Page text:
Google Developing Own CPUs for Chrome OS Laptops, Tablets: Report
Google is reportedly developing its own CPUs for future Chromebooks and also tablets running Chrome OS. The tech giant may roll out the new central processors sometime in 2023. This comes after Google confirmed that it will be using to its own SoC called Tensor for its Pixel lineup starting this year with the Pixel 6 series. The company now looks to continue with the same strategy for its other hardware products. And upcoming Chrome OS devices can be expected to pack Google’s in-house SoCs.
A Nikkei Asia report citing sources claims that Google is working on its own central processors for Chrome OS running notebooks and tablets. The tech giant is increasing the efforts to develop its own chips similar to its global rivals like Apple that is pursuing the same strategy and shifting away from Intel CPUs for its MacBook devices. Apple has been using its own processors for its iPhone lineup for over a decade now. The report says that other companies like Amazon, Facebook, Microsoft, Tesla, Baidu, and Alibaba are all working on building their own semiconductors to power their cloud services and electronic products.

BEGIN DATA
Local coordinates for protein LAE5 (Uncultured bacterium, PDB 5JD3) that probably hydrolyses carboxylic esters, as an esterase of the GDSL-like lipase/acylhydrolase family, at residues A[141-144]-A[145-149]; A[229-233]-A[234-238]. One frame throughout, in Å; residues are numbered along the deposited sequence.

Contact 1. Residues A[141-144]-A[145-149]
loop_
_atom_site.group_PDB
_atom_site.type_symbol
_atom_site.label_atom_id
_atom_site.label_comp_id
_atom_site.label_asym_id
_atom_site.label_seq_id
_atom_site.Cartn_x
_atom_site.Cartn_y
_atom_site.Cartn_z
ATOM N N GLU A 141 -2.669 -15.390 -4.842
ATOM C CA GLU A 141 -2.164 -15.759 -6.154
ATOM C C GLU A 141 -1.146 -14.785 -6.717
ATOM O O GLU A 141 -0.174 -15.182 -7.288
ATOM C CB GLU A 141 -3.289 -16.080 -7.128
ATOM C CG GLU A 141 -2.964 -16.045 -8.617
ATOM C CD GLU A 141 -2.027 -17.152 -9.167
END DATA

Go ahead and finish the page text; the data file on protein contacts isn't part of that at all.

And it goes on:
Google’s new chips are reportedly based on the chip blueprints of ARM, a UK-based company whose intellectual property is used in more than 90 percent of smartphones. Google sees in-house chip development key to their competitiveness, the report says. It is also ramping up efforts to build mobile processors for its Pixel smartphones. Google will use its own processors for the first time on the Pixel 6 and the Pixel 6 Pro expected to launch this fall.
The report says that Google has asked suppliers for 50 percent more production capacity for the handsets compared with the pre-pandemic level in 2019. The Tensor SoC for Pixel phones was unveiled a while ago, and the tech giant is currently employing key talent from the chip industry to build its own silicon TPUs (tensor processing units). It is reported to have hired talent from its key suppliers including Intel, Qualcomm, and MediaTek.